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The Cambridge History of English and American Literature in 18 Volumes (1907–21).
Volume III. Renascence and Reformation.

IV. Barclay and Skelton

§ 16. Grobianus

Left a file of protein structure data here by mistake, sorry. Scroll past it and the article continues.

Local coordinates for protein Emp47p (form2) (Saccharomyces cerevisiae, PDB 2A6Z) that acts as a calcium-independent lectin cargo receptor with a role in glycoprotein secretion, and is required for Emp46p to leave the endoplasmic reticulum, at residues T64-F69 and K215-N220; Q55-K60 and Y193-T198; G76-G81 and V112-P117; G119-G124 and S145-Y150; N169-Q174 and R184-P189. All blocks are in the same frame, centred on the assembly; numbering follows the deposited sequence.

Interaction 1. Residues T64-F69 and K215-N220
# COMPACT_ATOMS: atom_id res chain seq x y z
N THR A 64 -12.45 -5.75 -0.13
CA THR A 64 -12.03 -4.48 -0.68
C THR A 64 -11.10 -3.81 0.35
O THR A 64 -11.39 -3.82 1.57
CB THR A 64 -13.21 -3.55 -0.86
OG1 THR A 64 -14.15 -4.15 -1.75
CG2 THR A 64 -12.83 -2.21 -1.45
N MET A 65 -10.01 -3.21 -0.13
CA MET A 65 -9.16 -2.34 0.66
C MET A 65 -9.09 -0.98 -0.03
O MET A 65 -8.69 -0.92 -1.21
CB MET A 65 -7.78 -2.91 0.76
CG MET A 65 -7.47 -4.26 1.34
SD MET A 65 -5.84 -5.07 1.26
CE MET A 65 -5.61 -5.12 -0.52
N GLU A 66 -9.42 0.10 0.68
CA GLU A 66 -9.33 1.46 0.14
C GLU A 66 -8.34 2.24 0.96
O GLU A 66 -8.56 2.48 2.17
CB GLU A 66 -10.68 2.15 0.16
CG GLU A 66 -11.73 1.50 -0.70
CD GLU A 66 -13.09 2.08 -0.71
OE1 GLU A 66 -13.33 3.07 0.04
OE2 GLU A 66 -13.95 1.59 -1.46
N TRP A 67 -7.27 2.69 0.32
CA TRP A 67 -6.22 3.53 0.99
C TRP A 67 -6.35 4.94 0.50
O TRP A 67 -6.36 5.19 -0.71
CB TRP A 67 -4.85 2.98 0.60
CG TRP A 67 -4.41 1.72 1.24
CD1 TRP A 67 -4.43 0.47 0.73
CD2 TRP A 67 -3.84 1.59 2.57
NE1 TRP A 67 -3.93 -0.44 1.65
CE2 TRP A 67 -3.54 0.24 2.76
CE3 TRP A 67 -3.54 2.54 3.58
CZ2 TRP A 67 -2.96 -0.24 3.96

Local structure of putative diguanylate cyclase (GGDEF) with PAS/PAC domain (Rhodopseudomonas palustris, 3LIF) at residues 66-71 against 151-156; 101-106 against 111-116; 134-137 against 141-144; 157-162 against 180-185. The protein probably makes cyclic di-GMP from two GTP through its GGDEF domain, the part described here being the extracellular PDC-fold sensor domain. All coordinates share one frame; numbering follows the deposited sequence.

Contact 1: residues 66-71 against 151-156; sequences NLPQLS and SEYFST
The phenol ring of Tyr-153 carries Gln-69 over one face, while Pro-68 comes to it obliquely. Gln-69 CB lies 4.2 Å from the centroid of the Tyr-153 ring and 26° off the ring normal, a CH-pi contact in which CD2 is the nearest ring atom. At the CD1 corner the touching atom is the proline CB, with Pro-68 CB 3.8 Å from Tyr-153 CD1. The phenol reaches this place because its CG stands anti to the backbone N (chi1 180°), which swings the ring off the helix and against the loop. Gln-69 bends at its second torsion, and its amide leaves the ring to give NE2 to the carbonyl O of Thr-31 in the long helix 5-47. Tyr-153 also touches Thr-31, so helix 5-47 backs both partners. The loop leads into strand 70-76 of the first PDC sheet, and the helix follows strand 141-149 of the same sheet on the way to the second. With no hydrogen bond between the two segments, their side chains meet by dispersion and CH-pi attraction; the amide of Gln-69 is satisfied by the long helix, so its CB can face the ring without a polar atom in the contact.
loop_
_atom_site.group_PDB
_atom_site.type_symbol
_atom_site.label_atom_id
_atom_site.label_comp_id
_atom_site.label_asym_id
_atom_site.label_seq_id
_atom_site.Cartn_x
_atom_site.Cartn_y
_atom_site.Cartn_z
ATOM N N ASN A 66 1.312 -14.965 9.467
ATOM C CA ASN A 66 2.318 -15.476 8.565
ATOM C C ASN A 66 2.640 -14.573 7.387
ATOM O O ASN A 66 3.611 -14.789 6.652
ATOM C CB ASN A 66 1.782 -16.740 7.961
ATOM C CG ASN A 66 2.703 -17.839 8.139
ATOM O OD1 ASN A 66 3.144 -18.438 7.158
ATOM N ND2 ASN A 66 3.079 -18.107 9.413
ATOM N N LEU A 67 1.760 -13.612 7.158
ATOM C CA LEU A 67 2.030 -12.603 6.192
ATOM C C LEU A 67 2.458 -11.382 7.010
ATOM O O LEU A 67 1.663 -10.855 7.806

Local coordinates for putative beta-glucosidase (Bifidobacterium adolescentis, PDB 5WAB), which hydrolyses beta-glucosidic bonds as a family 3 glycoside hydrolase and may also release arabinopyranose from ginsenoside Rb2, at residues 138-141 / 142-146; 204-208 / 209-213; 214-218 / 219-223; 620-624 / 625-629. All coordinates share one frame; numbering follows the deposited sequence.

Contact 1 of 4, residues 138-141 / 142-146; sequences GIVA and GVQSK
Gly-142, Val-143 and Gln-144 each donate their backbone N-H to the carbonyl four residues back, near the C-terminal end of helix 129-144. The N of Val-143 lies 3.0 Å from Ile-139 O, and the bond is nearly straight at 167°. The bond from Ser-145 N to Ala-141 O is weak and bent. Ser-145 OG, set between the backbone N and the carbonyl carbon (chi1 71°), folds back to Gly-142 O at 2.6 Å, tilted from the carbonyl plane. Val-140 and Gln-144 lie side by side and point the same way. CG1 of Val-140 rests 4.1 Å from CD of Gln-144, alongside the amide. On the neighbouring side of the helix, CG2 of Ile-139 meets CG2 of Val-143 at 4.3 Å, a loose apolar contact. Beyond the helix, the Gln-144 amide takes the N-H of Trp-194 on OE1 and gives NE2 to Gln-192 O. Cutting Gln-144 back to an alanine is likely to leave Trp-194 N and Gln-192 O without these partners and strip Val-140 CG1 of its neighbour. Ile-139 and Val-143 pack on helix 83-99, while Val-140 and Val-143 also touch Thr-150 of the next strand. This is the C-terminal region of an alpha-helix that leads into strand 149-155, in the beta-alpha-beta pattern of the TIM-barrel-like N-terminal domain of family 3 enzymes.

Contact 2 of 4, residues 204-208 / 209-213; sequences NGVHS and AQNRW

Exposing the coarseness of his time, Brant, in Das Narrenschiff, created a new saint, Grobianus, who soon became the typical representative of rude and indecent behaviour, particularly at table. He must have been a very popular figure when, in 1549, a young student of Wittenberg, F. Dedekind, wrote his Latin Grobianus, which was translated (1551) by Caspar Scheidt into German with considerable additions. A new version by Dedekind, Grobianus et Grobiana, in which the hero has a female companion, followed in 1552. The book enjoyed a vast popularity, not only in Germany, but also in France and England. In 1605, Grobianus was translated into English as The Schoole of Slovenrie. Traces of grobianism can be found in Dekker’s Gul’s Hornbooke (1609). The figure of Grobianus appears utterly transformed in the interlude Grobiana’s Nuptials, where it has become the type of the Oxford man of Jacobean time with his affectation of simplicity. Dedekind’s book was appreciated in England even so late as the eighteenth century, and it was certainly not by chance that a new translation of it, which appeared in 1739, was dedicated to Swift.